Dozens of Top Doctors Urge Israel to Let Cancer Patients Leave Gaza for Treatment

Around 45 women waited 6 months or more to be treated in Israel in the last year, says rights group. Delayed treatment, oncologists charge, could lead to worsening of disease and death

Palestinian cancer patients take part in a protest to demand to travel for treatment, in Gaza City, December 22, 2016.
Majdi Fathi/NurPhoto

Thirty one leading oncologists from hospitals around Israel called on the Health Ministry and the Coordinator of Government Activities in the Territories to authorize female cancer patients in the Gaza Strip to enter Israel and the West Bank for urgent, life-saving treatment.

The doctors’ demand comes in the wake of what they say are increasing difficulties these women have been experiencing in obtaining ongoing medical care, due to tighter Israeli restrictions on exit permits from the Strip.

For the past decade, since Hamas wrested control of Gaza from the Palestinian Authority, Israel has severely restricted the passage of people and goods coming in and out of the enclave. The Islamist organization has occasionaly use the Strip for attacks on Israel, such as those taking place at present. For its part, Egypt, which shares a border with Gaza as well, also restricts movement in and out of the Strip.

While male cancer patients who reside in Gaza encounter their own set of problems obtaining treatment, the plight of Gazan women cancer patients has drawn particular attention. According to Physicians for Human Rights, over the past year, treatment for around 45 of these women has been significantly delayed. Some have had to wait 6 months or more to obtain permission to leave the Strip, and only after public pressure was exerted on the authorities, says Physicians for Human Rights.

Currently, the organization notes, 14 female cancer patients have been denied exit permits by the coordination and liaison authorities at the Erez border crossing between Gaza and Israel. This include seven women suffering from breast cancer, four with thyroid cancer, and three women who have been diagnosed with growths in their spine, lungs or kidneys.

“There is no doubt that the prospects for recovery and the success in easing the suffering of cancer patients are better the earlier that diagnosis and treatment are provided," the Israeli oncologists wrote in their request to the authorities. "On the other hand, there is also no doubt that delaying diagnosis and treatment can lead to what could be the preventable progression of the disease and death."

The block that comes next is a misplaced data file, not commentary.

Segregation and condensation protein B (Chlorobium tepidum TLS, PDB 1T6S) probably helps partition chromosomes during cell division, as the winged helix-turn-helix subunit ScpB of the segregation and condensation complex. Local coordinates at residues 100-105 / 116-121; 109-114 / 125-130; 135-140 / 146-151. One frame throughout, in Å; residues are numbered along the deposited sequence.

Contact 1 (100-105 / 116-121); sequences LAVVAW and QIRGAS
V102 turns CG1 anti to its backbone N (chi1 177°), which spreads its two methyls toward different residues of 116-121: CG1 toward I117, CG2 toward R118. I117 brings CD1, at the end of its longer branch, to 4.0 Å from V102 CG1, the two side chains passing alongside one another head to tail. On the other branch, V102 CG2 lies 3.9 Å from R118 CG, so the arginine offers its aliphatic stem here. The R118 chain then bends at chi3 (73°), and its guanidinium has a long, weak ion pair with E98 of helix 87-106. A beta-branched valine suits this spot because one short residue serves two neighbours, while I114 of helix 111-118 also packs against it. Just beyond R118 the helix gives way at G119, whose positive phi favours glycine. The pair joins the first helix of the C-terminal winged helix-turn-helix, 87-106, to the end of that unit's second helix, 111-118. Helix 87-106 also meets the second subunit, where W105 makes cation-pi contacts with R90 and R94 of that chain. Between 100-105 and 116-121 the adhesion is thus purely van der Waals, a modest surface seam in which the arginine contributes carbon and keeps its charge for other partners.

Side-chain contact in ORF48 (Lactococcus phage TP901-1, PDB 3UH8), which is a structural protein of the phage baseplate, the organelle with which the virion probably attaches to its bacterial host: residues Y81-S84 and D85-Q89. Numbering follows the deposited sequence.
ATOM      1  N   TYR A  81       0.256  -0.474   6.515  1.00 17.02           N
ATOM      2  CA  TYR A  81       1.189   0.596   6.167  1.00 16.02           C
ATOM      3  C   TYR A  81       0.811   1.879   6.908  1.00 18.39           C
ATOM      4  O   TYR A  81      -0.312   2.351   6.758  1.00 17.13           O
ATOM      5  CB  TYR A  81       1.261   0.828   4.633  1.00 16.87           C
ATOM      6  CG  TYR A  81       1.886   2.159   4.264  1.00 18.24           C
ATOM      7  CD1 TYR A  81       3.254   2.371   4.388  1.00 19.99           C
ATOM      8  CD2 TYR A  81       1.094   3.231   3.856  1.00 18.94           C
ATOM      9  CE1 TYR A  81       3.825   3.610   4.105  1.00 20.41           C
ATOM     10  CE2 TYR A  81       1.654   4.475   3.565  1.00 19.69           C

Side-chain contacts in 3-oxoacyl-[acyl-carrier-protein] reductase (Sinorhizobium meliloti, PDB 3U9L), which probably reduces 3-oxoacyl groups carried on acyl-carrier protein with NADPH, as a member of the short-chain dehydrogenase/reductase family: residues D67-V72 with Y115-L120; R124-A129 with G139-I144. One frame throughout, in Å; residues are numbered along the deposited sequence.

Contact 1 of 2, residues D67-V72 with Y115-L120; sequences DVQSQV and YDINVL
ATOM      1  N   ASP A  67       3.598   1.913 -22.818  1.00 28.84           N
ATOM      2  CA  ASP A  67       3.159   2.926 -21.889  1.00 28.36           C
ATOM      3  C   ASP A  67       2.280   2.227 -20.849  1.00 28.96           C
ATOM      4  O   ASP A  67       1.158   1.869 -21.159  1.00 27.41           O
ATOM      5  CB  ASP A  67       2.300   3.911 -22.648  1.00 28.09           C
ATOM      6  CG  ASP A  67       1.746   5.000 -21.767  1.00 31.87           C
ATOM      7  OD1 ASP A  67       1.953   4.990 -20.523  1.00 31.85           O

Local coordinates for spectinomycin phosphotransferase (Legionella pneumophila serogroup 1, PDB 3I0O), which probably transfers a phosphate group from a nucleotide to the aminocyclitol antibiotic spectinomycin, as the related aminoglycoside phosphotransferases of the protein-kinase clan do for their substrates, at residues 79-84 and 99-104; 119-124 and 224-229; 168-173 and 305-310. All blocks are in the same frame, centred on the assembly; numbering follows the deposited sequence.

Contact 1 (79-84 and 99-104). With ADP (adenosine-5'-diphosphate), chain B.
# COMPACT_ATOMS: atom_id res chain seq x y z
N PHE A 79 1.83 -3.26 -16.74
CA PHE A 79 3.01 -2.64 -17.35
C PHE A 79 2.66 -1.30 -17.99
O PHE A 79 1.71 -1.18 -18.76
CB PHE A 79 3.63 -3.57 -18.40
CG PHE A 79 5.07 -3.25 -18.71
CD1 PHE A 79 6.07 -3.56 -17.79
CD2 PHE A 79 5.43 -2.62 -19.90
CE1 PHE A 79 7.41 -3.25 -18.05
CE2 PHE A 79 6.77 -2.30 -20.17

The doctors added, “There is no justification for delaying the patients’ requests for many months since any delay has critical significance in terms of their recovery and their lives.”

Among the specialists who signed the statement were heads of hospital departments and other senior physicians. They include Dr. Eyal Fenig, who heads the radiation unit at Beilinson Hospital in Petah Tikva; Dr. Ella Evron, director of the breast cancer department at Assaf Harofeh Hospital at Tzrifin; Dr. Abed Agbaria, who heads the oncology department at Assouta Hospital in Haifa; as well as colleagues at Ichilov Hospital in Tel Aviv, Hadassah Medical Center in Jerusalem, the Sheba Medical Center at Tel Hashomer and the Western Galilee Hospital in Nahariya.

Referring to the flare-up of violence along the Gaza border in recent weeks, Dr. Bella Kaufman, a senior oncologist and member of the PHR board, said: “Against the backdrop of the current violence along the Gaza border, the story of the women cancer patients actually demonstrates the extent to which Israel’s policy regarding the Palestinian population in the Strip is breaking all records of insensitivity."

"These cancer patients need immediate treatment, some in order to save their lives, and preventing it is not reasonable by any ethical, humanitarian or international standard – whether it is due to endless bureaucratic reasons or ‘security’ pretexts, which can always be raised. Israel must demonstrate a basic moral commitment [to these individuals] and immediately allow the patients to leave to get medical treatment.”

On Monday, the Knesset Committee on the Status of Women and Gender Equality, which is chaired by Joint List MK Aida Touma-Sliman, was due to hold a hearing on the effects of Israel’s blockade of Gaza on women living there, among them female cancer patients.

The announcement that the hearing was to be held provoked protests from Knesset Speaker Yuli Edelstein and MKs Nachman Shai (Zionist Union) and Merav Ben-Ari (Kulanu), who called the move a provocation and asked why the committee was not dealing with the distress of Israeli women living near the Gaza border.